It’s clear that humans like creating contests — and picking winners. There’s a huge number of competitions ranging from small local prizes to large international Grands Prix, judging what makes for success and failure, good and bad, winners and also rans. A lot of comparing goes on to decide who is “better” and who is “worse.”

People can go batshit crazy comparing themselves to other people. Is the winner really better than you? Do they have superior bloodlines? Did they go to an Ivy League college? Do they have deep skills you don’t? Why do people like hanging around them more than you? Is it their shoes? Do they have rich and powerful friends? Do they go skiing with famous people? Pure insanity!

The only competition you should care about is the internal competition with yourself.  Look at what you were doing five years ago and see if you’ve made any progress. If you do an honest analysis and have made no progress towards better work in the last five years – great! This realization means your progress can start today.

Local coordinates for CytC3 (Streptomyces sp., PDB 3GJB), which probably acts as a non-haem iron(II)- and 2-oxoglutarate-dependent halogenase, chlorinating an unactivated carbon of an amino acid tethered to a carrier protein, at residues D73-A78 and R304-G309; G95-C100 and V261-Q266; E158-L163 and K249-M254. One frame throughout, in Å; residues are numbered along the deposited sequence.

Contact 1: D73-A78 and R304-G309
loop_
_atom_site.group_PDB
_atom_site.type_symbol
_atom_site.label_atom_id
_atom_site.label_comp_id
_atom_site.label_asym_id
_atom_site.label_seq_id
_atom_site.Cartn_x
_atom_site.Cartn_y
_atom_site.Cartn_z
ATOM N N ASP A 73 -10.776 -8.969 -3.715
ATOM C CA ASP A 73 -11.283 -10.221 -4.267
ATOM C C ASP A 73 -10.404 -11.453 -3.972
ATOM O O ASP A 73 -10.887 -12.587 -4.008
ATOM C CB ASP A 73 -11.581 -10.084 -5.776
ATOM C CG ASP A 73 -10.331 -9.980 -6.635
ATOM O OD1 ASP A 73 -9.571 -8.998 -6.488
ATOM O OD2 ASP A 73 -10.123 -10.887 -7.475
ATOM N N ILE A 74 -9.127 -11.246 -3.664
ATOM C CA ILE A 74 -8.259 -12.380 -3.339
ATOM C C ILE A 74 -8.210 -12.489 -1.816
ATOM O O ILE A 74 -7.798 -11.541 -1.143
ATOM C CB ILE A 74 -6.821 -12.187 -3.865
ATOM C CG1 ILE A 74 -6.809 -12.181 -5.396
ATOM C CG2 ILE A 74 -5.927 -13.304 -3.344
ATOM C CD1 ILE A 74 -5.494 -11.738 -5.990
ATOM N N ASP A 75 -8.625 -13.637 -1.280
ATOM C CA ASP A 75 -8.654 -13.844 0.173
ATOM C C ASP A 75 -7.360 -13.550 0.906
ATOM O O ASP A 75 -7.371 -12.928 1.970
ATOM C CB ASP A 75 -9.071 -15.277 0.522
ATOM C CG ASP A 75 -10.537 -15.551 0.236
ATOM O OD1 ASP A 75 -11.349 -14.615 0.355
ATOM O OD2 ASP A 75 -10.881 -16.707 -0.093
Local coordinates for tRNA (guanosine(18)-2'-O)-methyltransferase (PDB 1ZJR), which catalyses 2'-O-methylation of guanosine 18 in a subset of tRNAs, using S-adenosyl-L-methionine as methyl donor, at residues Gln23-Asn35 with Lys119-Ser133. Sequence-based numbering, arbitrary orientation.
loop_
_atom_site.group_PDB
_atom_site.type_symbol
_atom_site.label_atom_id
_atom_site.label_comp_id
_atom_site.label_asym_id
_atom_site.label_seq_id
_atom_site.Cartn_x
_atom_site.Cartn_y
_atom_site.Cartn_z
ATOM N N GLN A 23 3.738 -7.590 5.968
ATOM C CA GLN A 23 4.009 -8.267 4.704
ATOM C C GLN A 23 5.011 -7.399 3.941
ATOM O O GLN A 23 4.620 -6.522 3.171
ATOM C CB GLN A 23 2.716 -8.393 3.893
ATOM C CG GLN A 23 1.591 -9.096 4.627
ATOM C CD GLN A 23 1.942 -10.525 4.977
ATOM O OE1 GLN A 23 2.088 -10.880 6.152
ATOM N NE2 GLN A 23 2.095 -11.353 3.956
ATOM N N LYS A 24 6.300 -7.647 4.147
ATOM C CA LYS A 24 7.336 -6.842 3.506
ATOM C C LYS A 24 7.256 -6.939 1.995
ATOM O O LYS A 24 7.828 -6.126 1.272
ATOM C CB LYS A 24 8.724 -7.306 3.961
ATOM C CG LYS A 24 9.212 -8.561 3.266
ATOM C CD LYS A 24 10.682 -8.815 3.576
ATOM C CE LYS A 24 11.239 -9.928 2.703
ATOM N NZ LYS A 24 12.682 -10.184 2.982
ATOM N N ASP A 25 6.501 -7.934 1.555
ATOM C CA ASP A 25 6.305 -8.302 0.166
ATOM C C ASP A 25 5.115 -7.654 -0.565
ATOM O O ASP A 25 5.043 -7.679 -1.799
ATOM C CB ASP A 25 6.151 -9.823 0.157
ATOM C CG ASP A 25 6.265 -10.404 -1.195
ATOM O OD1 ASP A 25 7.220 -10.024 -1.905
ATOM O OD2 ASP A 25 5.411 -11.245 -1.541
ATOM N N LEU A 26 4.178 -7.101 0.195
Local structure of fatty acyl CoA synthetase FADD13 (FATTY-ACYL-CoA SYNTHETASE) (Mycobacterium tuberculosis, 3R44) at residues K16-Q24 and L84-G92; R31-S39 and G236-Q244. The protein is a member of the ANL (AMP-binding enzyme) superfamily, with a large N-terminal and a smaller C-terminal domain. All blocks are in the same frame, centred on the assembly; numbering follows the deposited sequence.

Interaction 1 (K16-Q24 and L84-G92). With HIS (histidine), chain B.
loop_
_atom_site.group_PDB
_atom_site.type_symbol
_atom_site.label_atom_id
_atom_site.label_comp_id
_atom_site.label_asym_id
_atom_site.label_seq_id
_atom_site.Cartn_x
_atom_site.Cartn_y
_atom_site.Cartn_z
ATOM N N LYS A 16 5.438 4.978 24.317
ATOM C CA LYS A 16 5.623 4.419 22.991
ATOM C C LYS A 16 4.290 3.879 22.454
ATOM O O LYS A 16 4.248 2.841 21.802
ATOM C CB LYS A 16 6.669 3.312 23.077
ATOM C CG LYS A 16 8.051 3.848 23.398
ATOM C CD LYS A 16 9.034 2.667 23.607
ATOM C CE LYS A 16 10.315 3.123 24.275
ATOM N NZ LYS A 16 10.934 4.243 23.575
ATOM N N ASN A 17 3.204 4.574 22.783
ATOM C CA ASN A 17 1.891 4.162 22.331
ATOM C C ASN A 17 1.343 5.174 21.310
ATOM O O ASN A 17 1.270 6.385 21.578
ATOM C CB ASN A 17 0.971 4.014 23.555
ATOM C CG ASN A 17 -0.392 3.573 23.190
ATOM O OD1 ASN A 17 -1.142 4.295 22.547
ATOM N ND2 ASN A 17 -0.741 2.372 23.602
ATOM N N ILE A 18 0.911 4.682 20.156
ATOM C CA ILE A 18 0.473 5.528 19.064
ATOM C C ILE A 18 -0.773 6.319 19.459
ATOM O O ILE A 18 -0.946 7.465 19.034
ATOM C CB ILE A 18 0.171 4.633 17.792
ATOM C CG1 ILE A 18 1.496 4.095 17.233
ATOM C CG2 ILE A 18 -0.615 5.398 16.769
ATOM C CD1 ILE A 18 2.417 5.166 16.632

Take it from some accomplished artists: you never know what might set you on a new course.  Artists from Picasso to Gerhard Richter have radically changed their styles seeking a better way to express themselves. This kind of evolution is also available to you right now — free of charge — if you only give yourself permission to change what you’re doing and go “off recipe.”

Experimenting with a new style or process means going off the map into the unknown, and possibly taking a turn down a mysterious dark highway and ending up with one last $10 chip in a Northern California casino. But most people (reliable airline pilots excluded) are supposed to crash occasionally.

Here’s how Mr. David Bowie (the musician, not the spider), framed it:

“…if you feel safe in the area you’re working in, you’re not working in the right area. Always go a little further into the water than you feel you’re capable of being in. Go a little bit out of your depth, and when you don’t feel that your feet are quite touching the bottom, you’re just about in the right place to do something exciting.”

Are your feet touching the bottom? Wade out farther. Now isn’t that better?

Note: if you’d like more recognition for your efforts, we recommend purchasing a trophy for yourself.  The bigger, the better. When anyone asks how you got it, you can tell them “I’m a winner at life.” Who can argue with that?